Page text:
After reading several positive reviews of Jennifer Egan’s newest book, I decided to read her earlier work. Here are my thoughts after reading three of her first four novels:
1. One of the more consistent themes is tying together the past with the present and future, both in the personal stories of the characters as well as broader social forces that are always swirling around and threatening to sweep them along. For example, one of the main characters in Look at Me is trying to connect the past of Rockford, Illinois to a vision of the future. He is convinced that the decline of this Rust Belt city will illuminate important paths forward. Or, the characters in The Invisible Circus are trying to figure out what their actions as teenagers mean for their barely-formed adult lives.
2. All of the characters are flawed – sometimes by their own actions and other times through their family – and they are searching for answers. Rarely do they find them. Dreams are remembered yet lost as the characters can’t quite figure out how they got to this point of adult existence. Relationships burst with intensity and then fade. Success is fleeting. A Visit From the Goon Squad does a lot with this: even as the story lines come together to suggest that our future lives may not be very desirable, we are shown intriguing yet short glimpses of characters and relationships spanning several decades.
3. Across the three books, there are a number of settings ranging from San Francisco to Rockford to New York City to European locations big and small. The communities are present but also not present. They come and go in broad strokes. To illustrate, New York City is featured and the characters stagger around and big landmarks and ideas are mentioned but there is little tangible connection to places. Perhaps this is how people truly do live their lives these days as they focus on their private selves.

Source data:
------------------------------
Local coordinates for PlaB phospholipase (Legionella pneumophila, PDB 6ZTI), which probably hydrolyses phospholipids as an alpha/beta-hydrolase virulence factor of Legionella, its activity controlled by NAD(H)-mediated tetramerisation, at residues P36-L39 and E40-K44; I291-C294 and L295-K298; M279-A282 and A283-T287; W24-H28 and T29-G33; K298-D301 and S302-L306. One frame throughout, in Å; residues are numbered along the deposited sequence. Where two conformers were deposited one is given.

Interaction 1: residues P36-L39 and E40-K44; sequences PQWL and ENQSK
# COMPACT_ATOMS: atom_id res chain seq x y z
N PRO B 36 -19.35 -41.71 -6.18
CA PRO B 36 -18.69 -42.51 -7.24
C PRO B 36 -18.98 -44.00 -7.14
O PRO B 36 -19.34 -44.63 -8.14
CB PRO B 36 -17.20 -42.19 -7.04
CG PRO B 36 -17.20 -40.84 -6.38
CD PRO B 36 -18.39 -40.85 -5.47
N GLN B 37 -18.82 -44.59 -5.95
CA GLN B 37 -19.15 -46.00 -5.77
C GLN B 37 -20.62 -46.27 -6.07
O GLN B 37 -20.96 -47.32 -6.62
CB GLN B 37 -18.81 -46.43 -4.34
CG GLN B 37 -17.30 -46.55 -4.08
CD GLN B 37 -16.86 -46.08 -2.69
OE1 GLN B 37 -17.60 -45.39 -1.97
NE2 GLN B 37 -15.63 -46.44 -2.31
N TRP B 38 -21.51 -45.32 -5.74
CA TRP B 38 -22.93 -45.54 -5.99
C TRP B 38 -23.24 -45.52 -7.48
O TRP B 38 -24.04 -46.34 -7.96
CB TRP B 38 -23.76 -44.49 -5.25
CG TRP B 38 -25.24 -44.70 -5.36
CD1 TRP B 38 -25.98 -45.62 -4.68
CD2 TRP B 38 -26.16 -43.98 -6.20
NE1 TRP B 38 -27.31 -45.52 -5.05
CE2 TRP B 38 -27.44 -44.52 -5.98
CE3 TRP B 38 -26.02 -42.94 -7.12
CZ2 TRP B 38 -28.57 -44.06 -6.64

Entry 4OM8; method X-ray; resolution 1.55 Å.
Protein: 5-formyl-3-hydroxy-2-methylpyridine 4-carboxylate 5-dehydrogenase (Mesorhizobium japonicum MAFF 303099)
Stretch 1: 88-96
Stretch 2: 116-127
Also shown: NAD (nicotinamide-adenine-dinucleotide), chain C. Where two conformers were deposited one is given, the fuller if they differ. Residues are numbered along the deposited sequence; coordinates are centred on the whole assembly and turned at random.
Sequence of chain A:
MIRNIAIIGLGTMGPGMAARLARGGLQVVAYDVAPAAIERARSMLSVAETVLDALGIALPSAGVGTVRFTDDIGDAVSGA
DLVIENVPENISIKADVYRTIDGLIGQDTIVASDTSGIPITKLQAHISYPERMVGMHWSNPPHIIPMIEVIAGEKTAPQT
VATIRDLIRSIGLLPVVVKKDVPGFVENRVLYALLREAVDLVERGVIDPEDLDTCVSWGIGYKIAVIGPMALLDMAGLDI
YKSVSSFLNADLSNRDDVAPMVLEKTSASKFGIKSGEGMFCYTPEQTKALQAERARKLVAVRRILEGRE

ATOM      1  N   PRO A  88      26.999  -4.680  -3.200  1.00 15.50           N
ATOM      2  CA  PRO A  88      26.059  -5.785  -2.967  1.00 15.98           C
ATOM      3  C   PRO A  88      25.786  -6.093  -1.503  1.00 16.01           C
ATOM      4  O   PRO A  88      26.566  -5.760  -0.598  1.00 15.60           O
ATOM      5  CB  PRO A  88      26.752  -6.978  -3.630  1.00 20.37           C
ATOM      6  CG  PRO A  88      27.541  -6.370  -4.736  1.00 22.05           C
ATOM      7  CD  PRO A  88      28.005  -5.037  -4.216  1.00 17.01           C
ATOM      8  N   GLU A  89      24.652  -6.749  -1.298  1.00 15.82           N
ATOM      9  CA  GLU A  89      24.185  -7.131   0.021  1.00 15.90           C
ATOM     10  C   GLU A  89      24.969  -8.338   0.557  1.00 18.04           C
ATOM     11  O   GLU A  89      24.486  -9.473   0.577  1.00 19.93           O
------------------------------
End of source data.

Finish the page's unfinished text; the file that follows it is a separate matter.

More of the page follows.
4. Much of the time I was reading these three books, I could not shake the idea that these works are heavily influenced by Tom Wolfe. The characters are caught between the cosmos and their day-to-day concerns. The language is loose and evocative. There seem to be larger messages and commentary about societal change though perhaps the clearest message is that modern individuals have no idea of how to figure any of this out.
All in all, I found the stories engaging and thought-provoking. However, they also had an ephemeral quality. Do they provide some deep insights into who we are today and where we are headed? Or, are they a cleverly-constructed yet ultimately common story of human frailty? It may take some time for me to answer these queries in my own mind even as literary critics seem to think Egan is asking the right questions.